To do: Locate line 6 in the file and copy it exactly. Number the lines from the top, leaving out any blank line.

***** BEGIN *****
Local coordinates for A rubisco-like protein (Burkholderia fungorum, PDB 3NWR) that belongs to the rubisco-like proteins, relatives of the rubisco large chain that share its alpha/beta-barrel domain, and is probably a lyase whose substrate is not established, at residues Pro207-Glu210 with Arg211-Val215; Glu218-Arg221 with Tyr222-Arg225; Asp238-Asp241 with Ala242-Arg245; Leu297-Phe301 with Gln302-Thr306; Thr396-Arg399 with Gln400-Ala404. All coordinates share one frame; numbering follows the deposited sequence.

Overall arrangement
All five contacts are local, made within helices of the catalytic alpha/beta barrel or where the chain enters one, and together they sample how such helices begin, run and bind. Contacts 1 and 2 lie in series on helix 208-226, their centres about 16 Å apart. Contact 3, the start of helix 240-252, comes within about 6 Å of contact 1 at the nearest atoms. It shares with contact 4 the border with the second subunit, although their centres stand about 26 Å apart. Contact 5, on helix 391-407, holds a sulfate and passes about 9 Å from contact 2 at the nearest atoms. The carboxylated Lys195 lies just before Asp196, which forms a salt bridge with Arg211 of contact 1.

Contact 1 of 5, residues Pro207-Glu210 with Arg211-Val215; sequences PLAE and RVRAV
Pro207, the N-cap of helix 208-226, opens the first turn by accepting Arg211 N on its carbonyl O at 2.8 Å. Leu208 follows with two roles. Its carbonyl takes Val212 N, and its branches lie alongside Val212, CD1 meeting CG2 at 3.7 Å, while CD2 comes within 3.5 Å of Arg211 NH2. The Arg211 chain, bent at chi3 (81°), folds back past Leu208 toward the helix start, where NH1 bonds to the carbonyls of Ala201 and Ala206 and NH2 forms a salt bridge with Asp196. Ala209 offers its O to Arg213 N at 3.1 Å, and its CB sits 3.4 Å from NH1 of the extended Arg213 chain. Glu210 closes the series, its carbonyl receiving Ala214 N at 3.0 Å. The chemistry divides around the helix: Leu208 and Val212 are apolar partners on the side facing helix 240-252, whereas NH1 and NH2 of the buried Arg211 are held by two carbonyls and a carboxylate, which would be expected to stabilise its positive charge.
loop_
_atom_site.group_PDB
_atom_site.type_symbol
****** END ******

loop_